As much as Aaron Lynch has learned to take coaching this season, so too it appears, Notre Dame’s staff has learned how to give it.
When the prep All-American arrived in South Bend last January he required a full semester to master attending meetings. Whispers about his coach-ability floated around the Guglielmino Center.
Lynch was able to do as he pleased during a high school career in Cape Coral, Fla., good enough to warrant the recruiting drama endured by Notre Dame and Florida State a year ago. He wasn’t good enough to keep that up in South Bend.
“Some people say he doesn’t listen. No, he heard you the first time,” said Ethan Johnson. “So that’s his personality and that’s not something to be nitpicked at. That’s just composure that he’s had to learn, that when you are that … awesome player in high school, you come to college and you have your faults picked at. It’s tough. It’s tough. It’s always tough for everybody.”
When the Irish and Seminoles meet in the Champs Sports Bowl next week it figures to showcase the new Lynch and bits of the old one, who lit up the U.S. Army All-American Bowl in January when he took the field with a Tomahawk Chop and perfected sack dances all afternoon.
Brian Kelly and Bob Diaco have embraced Lynch’s personality in the past year even if they haven’t offered it unconditional love. They’ve attempted to set expectations but not downplay them, working to keep Lynch’s season in context while not selling it short. They’ve talked about the freshman’s maturity, even if he hasn’t talked to reporters since predicting double-digit sacks before the Pittsburgh game.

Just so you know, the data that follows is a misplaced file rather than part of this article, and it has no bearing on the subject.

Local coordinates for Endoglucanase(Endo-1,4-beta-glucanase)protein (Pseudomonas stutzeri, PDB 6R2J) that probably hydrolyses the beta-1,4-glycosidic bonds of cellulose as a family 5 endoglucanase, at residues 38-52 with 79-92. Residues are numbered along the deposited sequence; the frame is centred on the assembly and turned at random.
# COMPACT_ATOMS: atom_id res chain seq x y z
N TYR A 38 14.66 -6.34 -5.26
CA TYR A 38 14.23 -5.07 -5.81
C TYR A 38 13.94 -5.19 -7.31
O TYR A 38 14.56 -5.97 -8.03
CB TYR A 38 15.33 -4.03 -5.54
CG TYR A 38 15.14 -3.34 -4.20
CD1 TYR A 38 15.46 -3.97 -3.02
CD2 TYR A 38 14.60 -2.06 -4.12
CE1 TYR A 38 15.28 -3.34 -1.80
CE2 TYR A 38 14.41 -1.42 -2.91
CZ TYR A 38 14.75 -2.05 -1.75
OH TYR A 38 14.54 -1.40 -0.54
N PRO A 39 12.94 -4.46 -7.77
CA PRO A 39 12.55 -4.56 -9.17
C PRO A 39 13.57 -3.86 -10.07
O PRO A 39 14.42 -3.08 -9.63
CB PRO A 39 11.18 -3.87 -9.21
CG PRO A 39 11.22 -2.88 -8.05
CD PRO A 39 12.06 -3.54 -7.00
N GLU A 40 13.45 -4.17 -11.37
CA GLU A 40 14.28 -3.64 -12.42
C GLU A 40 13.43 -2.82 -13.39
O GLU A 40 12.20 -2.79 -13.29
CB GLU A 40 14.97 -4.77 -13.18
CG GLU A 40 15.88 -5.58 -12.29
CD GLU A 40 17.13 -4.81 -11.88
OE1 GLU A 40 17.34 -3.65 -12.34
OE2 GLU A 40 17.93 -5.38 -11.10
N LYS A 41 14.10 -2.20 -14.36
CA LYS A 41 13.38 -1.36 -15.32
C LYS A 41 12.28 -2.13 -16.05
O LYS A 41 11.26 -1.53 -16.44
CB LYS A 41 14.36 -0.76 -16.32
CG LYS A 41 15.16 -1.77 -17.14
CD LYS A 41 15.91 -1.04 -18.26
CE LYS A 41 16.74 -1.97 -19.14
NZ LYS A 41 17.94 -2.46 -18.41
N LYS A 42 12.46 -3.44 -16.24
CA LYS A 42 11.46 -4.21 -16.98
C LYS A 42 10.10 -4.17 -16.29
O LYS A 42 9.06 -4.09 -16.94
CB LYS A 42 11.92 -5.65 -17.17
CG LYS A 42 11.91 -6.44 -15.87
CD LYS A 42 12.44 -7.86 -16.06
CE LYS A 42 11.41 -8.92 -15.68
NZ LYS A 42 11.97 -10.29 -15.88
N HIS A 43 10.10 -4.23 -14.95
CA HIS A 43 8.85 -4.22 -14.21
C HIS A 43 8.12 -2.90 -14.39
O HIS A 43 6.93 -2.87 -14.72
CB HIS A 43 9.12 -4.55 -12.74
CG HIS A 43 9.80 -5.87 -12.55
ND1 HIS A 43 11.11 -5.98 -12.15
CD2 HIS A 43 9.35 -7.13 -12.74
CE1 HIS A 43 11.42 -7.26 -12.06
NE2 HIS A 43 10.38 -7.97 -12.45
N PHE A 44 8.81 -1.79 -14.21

Whatever style comes with Lynch’s game, his substance has been undeniable. He earned some freshman All-American honors while starting five games, playing through an ankle sprain and posting 28 tackles, four sacks and 13 quarterback hurries.
The rest of Notre Dame front seven totaled 25.
“You have to have the kind of attitude where you can talk to your players and listen and take coaching. At first he struggled with that,” said Darius Fleming. “He’s grown so much. You can just tell by the way he’s playing and every day at practice by the way he’s responding to coaches critiquing him and everything.”
Diaco didn’t deny Lynch has become more coachable in the past 12 months but wouldn’t get into specifics why. He said some players don’t take coaching because they’re too self-assured they’re right. He said others feel like they have a reputation to protect and coaching corrections threaten that persona.
“He’s come so far in his reaction to coaching,” Diaco said. “It’s not abnormal. It’s not anything unique to him. I’d say what’s unique to him is how quickly he’s really matured in that role. I’ve been really pleased with his growth.”
What Notre Dame doesn’t want to coach out of Lynch is the aggression that led to a few personal foul penalties. While the freshman could use some self-editing after the whistle, Diaco would probably rather see Lynch step over that line than never approach it at all.
“We don’t want that go away completely,” he said. “We just don’t want it to move the ball closer to their goal line.”
Florida State could be Lynch’s biggest composure test considering he wrestled with being pulled to South Bend and Tallahassee almost all last year. Lynch committed to the Irish in late July, flipped to the Seminoles the day after Notre Dame’s loss to Tulsa, then went back to Kelly’s program after the Army Bowl.
Considering only seven teams allowed more sacks than Florida State this season (four hired new coaches in the past month), Lynch might have plenty of opportunities to celebrate in the Seminoles’ backfield on Dec. 29.
“The biggest thing is he’s got to keep those emotions in tact for the game and go out there and play his game,” said Zack Martin. “Because when he’s out there playing, he’s tough to stop.”